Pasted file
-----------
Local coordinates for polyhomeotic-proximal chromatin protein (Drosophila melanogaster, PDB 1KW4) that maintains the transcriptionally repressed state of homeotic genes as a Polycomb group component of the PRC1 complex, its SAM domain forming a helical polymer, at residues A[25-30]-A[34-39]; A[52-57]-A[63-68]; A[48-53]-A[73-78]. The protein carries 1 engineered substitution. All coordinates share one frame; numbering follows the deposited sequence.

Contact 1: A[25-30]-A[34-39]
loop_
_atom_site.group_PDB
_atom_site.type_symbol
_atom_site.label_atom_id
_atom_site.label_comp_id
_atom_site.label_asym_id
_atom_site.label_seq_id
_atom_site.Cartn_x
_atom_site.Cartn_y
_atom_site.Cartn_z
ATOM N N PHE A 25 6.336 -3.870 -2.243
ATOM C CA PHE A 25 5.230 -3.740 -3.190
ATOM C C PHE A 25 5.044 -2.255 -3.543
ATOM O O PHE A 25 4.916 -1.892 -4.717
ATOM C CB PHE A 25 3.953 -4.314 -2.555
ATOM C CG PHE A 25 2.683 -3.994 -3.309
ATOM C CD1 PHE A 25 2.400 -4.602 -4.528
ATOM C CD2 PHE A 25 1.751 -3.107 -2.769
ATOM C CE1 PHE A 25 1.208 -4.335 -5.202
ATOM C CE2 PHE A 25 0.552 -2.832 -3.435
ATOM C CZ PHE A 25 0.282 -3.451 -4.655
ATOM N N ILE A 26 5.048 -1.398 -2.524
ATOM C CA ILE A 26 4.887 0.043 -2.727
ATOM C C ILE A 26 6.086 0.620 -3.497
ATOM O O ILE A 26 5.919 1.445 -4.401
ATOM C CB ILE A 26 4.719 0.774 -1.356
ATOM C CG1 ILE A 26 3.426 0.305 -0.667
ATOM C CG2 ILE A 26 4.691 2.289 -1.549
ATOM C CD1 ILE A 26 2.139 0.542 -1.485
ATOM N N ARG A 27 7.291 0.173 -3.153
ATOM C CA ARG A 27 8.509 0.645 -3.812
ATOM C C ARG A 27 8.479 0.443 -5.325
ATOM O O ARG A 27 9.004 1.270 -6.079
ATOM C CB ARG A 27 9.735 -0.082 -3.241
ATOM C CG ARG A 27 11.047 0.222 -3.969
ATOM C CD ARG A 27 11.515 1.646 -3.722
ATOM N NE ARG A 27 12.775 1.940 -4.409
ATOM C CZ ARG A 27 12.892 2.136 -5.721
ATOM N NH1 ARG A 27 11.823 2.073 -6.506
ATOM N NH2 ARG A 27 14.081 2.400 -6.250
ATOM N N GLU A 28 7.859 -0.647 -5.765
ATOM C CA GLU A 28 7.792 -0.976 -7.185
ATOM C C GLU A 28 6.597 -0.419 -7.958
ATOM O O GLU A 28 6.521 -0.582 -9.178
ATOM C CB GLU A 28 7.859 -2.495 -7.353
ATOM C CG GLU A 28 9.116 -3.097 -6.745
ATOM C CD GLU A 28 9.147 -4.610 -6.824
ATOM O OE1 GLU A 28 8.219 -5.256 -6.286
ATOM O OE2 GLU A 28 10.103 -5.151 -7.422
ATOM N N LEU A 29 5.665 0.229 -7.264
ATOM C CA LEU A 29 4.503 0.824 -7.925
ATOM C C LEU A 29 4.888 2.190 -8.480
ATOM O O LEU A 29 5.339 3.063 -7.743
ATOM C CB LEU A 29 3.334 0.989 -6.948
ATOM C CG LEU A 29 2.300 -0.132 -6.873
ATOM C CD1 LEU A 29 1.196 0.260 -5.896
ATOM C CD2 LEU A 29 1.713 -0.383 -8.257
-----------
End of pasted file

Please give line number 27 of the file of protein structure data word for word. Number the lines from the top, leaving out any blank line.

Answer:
ATOM O O ILE A 26 5.919 1.445 -4.401